13 January 2012

One of my PhD findings was the enculturated nature of student perceptions of ICT (and yes I’ll do some proper posts on the research soon). By this I mean that their views were very heavily biased by the school’s approach to the subject. Predominantly – these were year 11 students – this meant that they valued things that were in their ICT qualification’s specification and coursework and didn’t really value anything else. I’m talking about the majority – a few were programming, a few were tinkering with hardware, a few were editing video, composing music.

They didn’t value things they did out of school with technology but then they didn’t really do much (see also Crook, 2008). Far from being technologically literate because they use technology in their non-school lives, it seemed for many of them that their only use of ICT was that which was directed by school. Gaming, social networking, surfing and downloading things (music, films) their only informal use. Their technological literacy comes from the ICT they do at school.

Of these gaming has the greatest potential for ‘learning’ in the sense that any game has strategy. It may also allow customisation, development of numeracy and communication, problem solving, possibly teamworking. All essential attributes. Students did not value games though ‘because it is not on the specification’.

I don’t want to go down a games argument here. That is not my field. The point is – things done outside of school, however valuable for learning in the my eyes, were not valued by students. They had become enculturated by the system they found themselves in.

I reflect on events of this week and, like others, wonder ‘what has gone wrong?’ I don’t agree with all of the headlines and sound bites. ICT is not boring or harmful. Young people are not digitally illiterate. But where has that perception come from?

One of the things that struck me is that we hear teachers saying that the ICT specifications are boring (although I did hear a splendid exposition of how to teach OCR Nationals well today at BETT – from a Computing specialist I might add). Have we, as teachers, also become enculturated by the system? The system of high stakes assessment. The system of inspection. Have we become risk averse? Can we no longer teach how and what we want?

I see lots of evidence that this is not true. Splendid examples of teachers doing exciting things (do a Google search for Teachmeet TV or follow @eyebeams). But maybe we have allowed ourselves (at KS4) to be dominated by the pressures of the examination (sic) and inspection system. Results are everything. And the way that ICT’s contribution to those results has been distorted since the 4xGCSE league table fiasco over the last ten years hasn’t helped. And now the Department wants to make it easier to sack teachers. The pressure increases.

On the other hand students perceptions of ICT being dominated by the external assessment system need not be a bad thing. It can be an opportunity. If we get the KS4 curriculum right then these students will again take it on board. We can enculturate them in a good way. But perhaps we also need to involve them in the design.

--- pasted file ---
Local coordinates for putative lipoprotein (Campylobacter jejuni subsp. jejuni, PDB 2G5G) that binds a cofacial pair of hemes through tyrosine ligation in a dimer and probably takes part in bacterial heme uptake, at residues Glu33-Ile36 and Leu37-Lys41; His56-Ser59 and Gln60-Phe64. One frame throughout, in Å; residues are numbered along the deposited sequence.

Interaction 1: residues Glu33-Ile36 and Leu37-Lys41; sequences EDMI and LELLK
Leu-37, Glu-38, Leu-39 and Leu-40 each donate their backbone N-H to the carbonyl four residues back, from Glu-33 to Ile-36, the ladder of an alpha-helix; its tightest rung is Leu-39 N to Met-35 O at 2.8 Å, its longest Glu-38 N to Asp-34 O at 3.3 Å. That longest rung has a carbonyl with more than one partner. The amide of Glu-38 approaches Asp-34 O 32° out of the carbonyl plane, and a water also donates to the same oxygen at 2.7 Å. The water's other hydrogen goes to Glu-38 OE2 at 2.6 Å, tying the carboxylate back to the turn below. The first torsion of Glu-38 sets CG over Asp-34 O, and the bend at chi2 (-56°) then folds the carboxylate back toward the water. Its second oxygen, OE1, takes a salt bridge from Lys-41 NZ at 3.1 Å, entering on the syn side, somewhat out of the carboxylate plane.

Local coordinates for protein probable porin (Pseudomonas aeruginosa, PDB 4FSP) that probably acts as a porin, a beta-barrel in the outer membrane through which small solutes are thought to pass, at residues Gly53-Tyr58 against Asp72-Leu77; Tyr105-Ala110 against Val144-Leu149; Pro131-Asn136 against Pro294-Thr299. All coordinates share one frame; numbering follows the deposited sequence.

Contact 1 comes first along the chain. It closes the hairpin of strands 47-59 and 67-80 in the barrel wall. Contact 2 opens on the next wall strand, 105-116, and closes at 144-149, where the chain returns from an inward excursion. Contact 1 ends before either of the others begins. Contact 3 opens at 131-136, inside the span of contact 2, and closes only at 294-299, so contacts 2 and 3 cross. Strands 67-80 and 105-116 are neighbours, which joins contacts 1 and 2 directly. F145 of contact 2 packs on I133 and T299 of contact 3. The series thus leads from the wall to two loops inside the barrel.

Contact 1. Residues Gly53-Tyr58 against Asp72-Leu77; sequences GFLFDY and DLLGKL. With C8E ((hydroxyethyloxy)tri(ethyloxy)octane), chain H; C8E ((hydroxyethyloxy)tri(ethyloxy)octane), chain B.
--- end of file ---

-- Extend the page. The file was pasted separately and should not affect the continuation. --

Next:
And perhaps Gove’s message of teachers being allowed to teach ‘what and how they like’ can also be turned into a liberation of the culture that might otherwise enslave. After all its what many many excellent teachers are doing already.

Digital Disconnect

29 October 2008

This from Ray Tolley on the Naace mailing list http://www.eschoolnews.com/news/top-news/index.cfm?i=55665

The ‘digital disconnect’ is alive and well… “kids tell us they power down to come to school.”

More on methodology – the marketing approach

26 October 2008

I wrote recently about the methodology of triple hermeneutics as described by Alvesson and Stöcklund and how it might be relevant to my work. The trail that led to this started with my director of studies’ suggestion that I look at the world of marketing in respect of how it deals with perceptions. This has now led to the writing of  Chisnall (2005). Sure enough in the chapter on “Basic Techniques” there is a discussion of the place of reliability and validity in qualitative and attitude research . I quite like this word ‘attitude’. It helps frame a question ‘What is the attitude‘ of 16-year olds to ICT capability and its assessment. Chisnall says

“The measurement of behavioural factors such as attitudes… has been attempted by a variety of techniques… the ones that are the most reliable and valid from a technical viewpoint generally being the most difficult… to apply” (p234).

Oh well!

Validity for Chisnall consists of content, concurrent and construct validity – so fairly conventional there. One would have expected face validity to be mentioned too, perhaps. He also cites a pamphlet (sic) by Bearden et al (1993) that describes some 124 scales for measuring such things in the field of marketing, consumer behaviour and social research.

Bearden, W, Netemeyer, R & Mobley, M (1993), Handbook of marketing scales: Multi-item measures for marketing and consumer behaviour research. Newbury Park, CA: Sage (in conjunction with the ACR).

Chisnall, P (2005), Marketing research (7th ed). NY: McGraw Hill.